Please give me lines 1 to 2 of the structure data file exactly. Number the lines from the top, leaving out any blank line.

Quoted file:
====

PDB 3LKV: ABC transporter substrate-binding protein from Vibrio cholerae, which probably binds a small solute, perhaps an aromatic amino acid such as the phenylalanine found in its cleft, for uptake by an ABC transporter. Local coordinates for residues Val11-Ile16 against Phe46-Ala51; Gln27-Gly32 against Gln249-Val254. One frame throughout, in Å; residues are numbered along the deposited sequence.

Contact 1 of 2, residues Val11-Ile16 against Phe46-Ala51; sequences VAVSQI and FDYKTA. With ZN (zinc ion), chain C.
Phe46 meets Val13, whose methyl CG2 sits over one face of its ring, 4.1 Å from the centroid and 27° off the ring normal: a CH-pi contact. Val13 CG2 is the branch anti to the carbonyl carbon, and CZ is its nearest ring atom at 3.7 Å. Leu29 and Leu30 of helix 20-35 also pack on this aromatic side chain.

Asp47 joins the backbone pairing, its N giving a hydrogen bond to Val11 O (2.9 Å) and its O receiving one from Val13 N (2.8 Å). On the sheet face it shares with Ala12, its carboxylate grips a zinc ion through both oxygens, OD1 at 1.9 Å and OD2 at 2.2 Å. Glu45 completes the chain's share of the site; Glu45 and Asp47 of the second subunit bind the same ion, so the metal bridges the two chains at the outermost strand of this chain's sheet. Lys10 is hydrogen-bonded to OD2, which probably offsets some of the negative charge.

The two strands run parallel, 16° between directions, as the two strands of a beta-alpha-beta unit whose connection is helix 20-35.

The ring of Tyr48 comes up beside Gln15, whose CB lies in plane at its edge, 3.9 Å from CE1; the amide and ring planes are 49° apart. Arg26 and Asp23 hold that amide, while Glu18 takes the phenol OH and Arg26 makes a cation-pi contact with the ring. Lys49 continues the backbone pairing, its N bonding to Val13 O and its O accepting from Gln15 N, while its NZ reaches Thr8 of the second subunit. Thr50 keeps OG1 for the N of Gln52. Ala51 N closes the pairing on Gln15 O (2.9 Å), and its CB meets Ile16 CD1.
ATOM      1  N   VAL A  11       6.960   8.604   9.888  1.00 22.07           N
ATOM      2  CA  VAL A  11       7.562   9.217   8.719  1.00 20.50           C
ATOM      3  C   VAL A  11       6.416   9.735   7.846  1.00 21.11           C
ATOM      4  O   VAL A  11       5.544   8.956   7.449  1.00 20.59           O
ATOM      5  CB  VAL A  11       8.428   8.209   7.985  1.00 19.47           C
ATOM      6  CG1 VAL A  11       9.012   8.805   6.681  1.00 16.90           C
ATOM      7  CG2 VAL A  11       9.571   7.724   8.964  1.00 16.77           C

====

PDB 3LKV: ABC transporter substrate-binding protein from Vibrio cholerae, which probably binds a small solute, perhaps an aromatic amino acid such as the phenylalanine found in its cleft, for uptake by an ABC transporter. Local coordinates for residues Val11-Ile16 against Phe46-Ala51; Gln27-Gly32 against Gln249-Val254. One frame throughout, in Å; residues are numbered along the deposited sequence.

Contact 1 of 2, residues Val11-Ile16 against Phe46-Ala51; sequences VAVSQI and FDYKTA. With ZN (zinc ion), chain C.